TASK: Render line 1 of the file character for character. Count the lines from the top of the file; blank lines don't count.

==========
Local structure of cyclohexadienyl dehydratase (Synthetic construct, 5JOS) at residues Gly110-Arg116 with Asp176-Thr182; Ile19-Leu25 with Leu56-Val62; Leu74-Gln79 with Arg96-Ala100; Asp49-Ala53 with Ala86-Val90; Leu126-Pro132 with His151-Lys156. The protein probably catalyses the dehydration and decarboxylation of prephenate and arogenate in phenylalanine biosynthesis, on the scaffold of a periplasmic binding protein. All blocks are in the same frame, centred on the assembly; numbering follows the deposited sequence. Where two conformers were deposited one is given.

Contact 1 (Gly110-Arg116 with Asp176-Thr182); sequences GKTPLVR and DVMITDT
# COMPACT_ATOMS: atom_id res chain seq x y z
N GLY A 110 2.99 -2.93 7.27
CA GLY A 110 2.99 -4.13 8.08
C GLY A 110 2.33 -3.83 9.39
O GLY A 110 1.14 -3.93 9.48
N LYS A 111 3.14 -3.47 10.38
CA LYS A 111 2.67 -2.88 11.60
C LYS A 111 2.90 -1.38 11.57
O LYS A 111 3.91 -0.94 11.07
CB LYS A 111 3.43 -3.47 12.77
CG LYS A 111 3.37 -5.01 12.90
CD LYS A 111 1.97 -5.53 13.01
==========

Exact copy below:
Local structure of cyclohexadienyl dehydratase (Synthetic construct, 5JOS) at residues Gly110-Arg116 with Asp176-Thr182; Ile19-Leu25 with Leu56-Val62; Leu74-Gln79 with Arg96-Ala100; Asp49-Ala53 with Ala86-Val90; Leu126-Pro132 with His151-Lys156. The protein probably catalyses the dehydration and decarboxylation of prephenate and arogenate in phenylalanine biosynthesis, on the scaffold of a periplasmic binding protein. All blocks are in the same frame, centred on the assembly; numbering follows the deposited sequence. Where two conformers were deposited one is given.